Haringey homeless ‘gate-kept’ by council
July 28, 2008
Haringey Council is failing to house some of the most vulnerable people in our community, by turning them away or delaying their applications for so long that it amounts to the same thing.
This practice of ‘gate-keeping’, where the council misinforms, delays and unlawfully turns away someone making a homelessness application, occurs all over London. And it’s a practice that Haringey Anti-Poverty Initiative – recently formed by members of HSG and other local residents – is keen to stamp out.
HAPI has been distributing leaflets outside housing offices in Haringey. The leaflets clearly describe the tests used by the council to decide whether they have to house someone. The aim is to empower people by equipping them with the knowledge they need to assert their rights and get what they’re entitled to.
There are cases, however, where simply having the correct information is not enough for someone to get themselves housed. In these situations, HAPI uses a tactic called Direct Action Casework, developed by London Coalition Against Poverty (LCAP) for a similar campaign in Hackney.
The tactic combines traditional advice work with disruptive action to obtain a positive outcome more quickly than would otherwise have been achieved. It’s about working with someone to give them the support and encouragement to fight back against the system and get what they are due. Simple things, like accompanying someone to an assessment interview and taking notes, achieves much. At other times, LCAP has occupied the housing office and refused to leave until someone has been housed.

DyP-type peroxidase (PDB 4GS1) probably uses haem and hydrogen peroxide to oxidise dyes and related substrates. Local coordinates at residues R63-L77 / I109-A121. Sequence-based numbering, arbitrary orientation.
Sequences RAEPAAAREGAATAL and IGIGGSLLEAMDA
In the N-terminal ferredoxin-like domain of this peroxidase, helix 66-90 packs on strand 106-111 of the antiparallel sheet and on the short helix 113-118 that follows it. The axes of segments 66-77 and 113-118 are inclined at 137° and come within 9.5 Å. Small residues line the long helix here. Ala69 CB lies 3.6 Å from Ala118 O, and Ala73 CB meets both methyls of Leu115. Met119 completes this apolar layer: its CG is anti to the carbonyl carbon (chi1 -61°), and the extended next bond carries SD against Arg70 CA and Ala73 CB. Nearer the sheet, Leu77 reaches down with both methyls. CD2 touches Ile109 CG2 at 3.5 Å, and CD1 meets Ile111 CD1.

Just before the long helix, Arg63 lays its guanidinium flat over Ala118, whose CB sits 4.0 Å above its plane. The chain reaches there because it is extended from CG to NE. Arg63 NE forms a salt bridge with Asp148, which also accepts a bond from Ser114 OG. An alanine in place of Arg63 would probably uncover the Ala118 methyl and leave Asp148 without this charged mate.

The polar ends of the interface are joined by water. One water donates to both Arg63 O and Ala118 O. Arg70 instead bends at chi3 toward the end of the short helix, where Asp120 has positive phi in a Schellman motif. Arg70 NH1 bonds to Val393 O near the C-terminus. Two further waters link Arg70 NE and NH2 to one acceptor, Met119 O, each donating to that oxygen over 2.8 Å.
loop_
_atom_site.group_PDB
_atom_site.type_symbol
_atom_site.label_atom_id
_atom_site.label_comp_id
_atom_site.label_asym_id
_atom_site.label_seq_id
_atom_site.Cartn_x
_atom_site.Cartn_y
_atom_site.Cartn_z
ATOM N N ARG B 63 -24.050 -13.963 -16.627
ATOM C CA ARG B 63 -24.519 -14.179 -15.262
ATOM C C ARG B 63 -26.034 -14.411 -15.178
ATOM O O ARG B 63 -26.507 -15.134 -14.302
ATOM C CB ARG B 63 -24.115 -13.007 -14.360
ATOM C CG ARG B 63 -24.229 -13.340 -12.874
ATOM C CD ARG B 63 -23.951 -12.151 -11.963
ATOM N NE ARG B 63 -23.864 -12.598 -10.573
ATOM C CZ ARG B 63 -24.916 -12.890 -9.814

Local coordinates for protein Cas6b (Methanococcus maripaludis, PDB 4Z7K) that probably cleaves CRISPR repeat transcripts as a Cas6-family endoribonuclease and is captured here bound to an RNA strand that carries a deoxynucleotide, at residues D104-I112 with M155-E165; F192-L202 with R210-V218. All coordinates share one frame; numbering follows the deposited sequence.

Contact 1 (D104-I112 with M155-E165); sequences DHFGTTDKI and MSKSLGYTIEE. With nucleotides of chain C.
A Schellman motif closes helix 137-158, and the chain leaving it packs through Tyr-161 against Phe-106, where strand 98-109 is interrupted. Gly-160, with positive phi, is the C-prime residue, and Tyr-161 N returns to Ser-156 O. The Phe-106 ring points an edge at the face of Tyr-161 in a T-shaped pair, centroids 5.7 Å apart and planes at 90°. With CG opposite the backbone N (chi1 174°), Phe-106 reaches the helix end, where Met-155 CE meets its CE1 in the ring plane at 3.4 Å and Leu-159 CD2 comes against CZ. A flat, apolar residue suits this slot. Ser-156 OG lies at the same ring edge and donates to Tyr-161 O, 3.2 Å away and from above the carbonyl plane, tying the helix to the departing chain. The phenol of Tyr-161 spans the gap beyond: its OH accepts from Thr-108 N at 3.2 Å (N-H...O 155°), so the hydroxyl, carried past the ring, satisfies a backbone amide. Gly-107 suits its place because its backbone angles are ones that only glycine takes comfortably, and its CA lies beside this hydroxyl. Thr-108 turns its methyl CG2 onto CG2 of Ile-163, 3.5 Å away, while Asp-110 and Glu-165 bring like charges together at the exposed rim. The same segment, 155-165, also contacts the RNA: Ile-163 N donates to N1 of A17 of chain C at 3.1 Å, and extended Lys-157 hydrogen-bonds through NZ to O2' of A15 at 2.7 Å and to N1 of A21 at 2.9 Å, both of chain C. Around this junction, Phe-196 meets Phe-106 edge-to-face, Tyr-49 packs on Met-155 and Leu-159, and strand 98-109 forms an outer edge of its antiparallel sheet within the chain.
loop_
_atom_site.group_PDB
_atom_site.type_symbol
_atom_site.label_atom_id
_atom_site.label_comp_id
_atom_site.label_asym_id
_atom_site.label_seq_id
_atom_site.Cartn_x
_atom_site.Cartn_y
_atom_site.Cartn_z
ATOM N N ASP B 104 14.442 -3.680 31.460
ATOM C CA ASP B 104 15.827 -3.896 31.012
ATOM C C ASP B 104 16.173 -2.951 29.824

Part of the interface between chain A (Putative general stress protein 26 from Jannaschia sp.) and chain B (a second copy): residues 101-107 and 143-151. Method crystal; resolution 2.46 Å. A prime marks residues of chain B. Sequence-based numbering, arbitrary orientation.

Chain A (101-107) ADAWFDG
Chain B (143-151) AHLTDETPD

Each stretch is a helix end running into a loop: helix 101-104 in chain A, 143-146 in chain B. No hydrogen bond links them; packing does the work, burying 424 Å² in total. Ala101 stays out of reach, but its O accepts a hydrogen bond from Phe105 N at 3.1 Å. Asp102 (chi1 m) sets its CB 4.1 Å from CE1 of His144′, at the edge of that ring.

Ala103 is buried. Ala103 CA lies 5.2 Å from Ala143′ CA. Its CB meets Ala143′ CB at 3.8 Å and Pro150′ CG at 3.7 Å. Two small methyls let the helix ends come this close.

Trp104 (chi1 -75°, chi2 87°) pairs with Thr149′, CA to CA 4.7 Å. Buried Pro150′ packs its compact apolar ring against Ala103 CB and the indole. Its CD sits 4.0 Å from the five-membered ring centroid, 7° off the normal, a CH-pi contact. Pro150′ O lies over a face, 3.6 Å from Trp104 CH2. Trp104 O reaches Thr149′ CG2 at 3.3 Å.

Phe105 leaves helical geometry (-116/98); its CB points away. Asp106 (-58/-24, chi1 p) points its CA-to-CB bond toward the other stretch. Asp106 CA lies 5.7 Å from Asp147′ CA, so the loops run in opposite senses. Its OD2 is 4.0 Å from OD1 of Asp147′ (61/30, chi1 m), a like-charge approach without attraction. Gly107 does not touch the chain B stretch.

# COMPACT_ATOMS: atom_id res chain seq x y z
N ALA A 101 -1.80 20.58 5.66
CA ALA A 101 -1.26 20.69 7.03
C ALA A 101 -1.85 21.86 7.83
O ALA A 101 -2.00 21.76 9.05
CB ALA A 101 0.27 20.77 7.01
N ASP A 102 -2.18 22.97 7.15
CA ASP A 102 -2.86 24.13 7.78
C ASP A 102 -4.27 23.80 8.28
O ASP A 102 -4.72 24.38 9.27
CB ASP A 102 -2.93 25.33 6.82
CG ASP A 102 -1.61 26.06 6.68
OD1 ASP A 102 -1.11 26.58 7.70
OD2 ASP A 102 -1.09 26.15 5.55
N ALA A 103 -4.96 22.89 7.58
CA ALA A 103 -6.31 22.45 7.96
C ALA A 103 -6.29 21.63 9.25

HAPI has seen its first few successes in Haringey. A single mother, Ms Y, had been staying with a friend – seven of them living in a two-bedroom flat. The council had already delayed housing her for a month when she was handed a leaflet about her rights. Armed only with this, she returned to the council to demand housing and was placed in emergency accommodation just days later.
A second woman, Ms Z, was living in such appalling conditions it was affecting the health of her and her baby. HAPI members went with her to the housing office and remained with her until the council found her emergency accommodation.
Supporting people on an individual basis can only take things so far. without a A wider campaign is needed to challenge poor housing conditions, extortionate rents and the lack of social housing. But these successes reinforce a culture of resistance and solidarity that must surely take things further.
For more information about how to get involved with HAPI, email debt[AT]haringey.org.uk